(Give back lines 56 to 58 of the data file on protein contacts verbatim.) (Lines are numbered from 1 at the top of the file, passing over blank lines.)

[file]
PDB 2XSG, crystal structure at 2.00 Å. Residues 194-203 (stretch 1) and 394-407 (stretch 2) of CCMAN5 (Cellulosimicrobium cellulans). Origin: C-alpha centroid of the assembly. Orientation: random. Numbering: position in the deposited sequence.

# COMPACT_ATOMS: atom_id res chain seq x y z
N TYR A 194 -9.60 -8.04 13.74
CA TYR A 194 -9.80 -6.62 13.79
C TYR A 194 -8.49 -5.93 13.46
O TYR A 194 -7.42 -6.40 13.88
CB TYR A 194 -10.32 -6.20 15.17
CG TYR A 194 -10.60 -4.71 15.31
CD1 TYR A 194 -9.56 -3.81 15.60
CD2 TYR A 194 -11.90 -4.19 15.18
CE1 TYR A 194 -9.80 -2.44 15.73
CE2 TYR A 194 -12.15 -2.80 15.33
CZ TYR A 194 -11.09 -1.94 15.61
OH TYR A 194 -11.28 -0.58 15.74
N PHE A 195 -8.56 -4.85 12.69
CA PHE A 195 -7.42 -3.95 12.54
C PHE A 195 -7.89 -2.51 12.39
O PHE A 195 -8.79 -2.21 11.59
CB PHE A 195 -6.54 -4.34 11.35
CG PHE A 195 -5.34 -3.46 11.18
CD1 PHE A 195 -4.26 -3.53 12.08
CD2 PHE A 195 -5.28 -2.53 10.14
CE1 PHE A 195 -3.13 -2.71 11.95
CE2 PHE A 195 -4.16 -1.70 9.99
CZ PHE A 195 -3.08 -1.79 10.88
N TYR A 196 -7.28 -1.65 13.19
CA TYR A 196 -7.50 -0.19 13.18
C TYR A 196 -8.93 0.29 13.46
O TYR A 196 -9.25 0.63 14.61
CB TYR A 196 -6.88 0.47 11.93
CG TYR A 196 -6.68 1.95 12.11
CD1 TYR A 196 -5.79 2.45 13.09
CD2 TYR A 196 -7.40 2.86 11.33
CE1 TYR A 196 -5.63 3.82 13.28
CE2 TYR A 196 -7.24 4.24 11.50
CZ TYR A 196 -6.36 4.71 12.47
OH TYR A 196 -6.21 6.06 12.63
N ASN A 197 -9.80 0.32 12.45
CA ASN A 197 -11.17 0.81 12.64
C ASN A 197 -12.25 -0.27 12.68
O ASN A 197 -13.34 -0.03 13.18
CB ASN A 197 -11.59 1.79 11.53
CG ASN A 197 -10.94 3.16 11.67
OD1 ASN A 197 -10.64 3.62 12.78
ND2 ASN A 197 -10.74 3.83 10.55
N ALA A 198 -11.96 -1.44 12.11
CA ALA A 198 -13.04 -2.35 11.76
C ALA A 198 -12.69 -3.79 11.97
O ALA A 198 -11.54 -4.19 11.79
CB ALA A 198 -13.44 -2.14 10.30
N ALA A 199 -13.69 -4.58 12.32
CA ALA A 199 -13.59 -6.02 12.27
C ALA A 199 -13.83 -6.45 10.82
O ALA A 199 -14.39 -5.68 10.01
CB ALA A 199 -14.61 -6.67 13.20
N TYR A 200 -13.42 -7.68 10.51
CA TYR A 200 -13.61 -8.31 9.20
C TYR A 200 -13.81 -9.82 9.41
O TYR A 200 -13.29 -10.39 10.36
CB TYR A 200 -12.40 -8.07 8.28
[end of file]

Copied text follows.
N TYR A 200 -13.42 -7.68 10.51
CA TYR A 200 -13.61 -8.31 9.20
C TYR A 200 -13.81 -9.82 9.41